Resources _resources,
                         int _maxTileBaseX,
                         int _maxTileBaseY)
    {
        measuredStage = _stage;
        resources = _resources;

        maxTileBaseX = _maxTileBaseX;
        maxTileBaseY = _maxTileBaseY;
    }

}

 

It still does nothing. Let’s fix it! We’ll write the function which will give back the tile coordinates. We’ve talked that our hero (and the walkable tiles) are going to be located on the left. That means that we can simply take the width of the stage, split it into two then add some margin and take the position of the base into account.

We’ll implement the public function getBaseScreenX(int baseX) and getBaseScreenY(int baseY). It will take the x and y coordinates of the base (x and y can range from 0 to 3 included) and return their position on the screen.

The first implementation of functions is going to look like this:

public float getBaseScreenX(int baseX)
{
    return measuredStage.getWidth() / 2 - resources.TILE_SIZE * (1 + 
maxTileBaseX - baseX);
}

Quite simple: as we discussed before, we split the stage width by two (getting the coordinates of the middle), then we substract as tile widths to get to our necessary base x. (i.e. if we pass 0 as base X, we’ll take middle of our scene (call it midX) and substract (4 – 0) * 16 from it, getting the leftmost base tile coordinate).

 

We’re adding 1 to maxTileBase coordinate in order to handle the max case effectively. If we would not do it, the tile would be drawn over the middle (you can experiment and see what happens if you take away “1 +” part from the equation).

public float getBaseScreenY(int baseY)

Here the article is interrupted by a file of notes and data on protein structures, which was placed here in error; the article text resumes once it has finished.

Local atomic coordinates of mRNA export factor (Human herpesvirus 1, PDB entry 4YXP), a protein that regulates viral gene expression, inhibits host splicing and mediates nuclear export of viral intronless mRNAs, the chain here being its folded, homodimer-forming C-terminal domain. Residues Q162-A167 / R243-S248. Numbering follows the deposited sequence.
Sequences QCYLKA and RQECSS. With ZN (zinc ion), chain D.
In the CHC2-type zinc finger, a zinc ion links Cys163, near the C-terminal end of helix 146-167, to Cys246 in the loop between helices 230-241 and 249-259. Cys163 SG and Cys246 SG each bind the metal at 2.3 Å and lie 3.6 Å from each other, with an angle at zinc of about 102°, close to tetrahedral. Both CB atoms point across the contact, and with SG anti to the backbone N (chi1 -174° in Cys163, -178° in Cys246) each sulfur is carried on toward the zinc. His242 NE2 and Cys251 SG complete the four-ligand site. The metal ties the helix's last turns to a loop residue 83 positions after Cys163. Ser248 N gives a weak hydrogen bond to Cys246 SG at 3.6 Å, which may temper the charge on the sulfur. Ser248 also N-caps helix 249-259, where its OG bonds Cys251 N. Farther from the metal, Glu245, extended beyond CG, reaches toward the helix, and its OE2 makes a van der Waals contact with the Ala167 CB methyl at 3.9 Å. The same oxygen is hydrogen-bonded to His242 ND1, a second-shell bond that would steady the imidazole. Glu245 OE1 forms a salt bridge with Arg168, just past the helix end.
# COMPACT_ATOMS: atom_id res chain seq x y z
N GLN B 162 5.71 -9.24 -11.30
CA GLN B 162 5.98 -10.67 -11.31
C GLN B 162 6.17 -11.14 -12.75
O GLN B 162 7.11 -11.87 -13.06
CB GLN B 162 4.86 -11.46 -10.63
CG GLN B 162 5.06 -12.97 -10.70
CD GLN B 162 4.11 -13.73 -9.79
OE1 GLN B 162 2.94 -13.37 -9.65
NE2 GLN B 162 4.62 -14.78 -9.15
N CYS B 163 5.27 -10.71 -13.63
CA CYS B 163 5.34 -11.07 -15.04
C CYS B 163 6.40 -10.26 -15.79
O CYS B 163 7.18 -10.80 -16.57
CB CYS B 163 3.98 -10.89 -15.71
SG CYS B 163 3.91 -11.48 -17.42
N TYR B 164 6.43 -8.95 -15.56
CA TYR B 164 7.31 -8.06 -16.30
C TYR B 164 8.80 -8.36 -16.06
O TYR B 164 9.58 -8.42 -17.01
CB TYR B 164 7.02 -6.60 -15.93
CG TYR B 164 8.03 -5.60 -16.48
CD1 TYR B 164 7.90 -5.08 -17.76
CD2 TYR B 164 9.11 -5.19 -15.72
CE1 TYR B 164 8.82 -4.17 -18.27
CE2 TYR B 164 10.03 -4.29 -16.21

{
    return measuredStage.getHeight() / 2 - resources.TILE_SIZE * ((maxTileBaseY + 1) / 2 - baseY);
}

getBaseScreenY looks a bit different. We want to center it vertically (equal amounts of tiles on top and bottom): to do that, we take the vertical middle of the scene and substract the half of total possible base field height (we have 4 bases with 16 sized tiles), so we substract 32 right now.

 

Adding SizeEvaluator to our Game Screen

Time to implement it now! In our GameScreen, declare a private variable SizeEvaluator sizeEvaluator; Declare constants MAX_BASE_X and MAX_BASE_Y, that we’re going to pass to our SizeEvaluator.

private static final int MAX_BASE_X = 3;
private static final int MAX_BASE_Y = 3;

Initialize the SizeEvaluator in GameScreen constructor (right at the end of it, after we’ve already initialized gameStage). Here’s how my GameScreen constructor looks now, see final line:

public GameScreen(DodgingHero _game) {
    super(_game);
    batch = new SpriteBatch();
    bg = new Background();

    ExtendViewport viewp = new ExtendViewport(STAGE_W, STAGE_H); 
    gameStage = new Stage(viewp, batch);
    sizeEvaluator = new SizeEvaluator(gameStage, game.res, MAX_BASE_X, MAX_BASE_Y);
}

Now we can proceed to drawing the bases. Let’s add function drawBases(), right here, in GameScreen class:

private void drawBases()
{
    batch.begin();
    for (int x = 0; x <= MAX_BASE_X; x++)
    {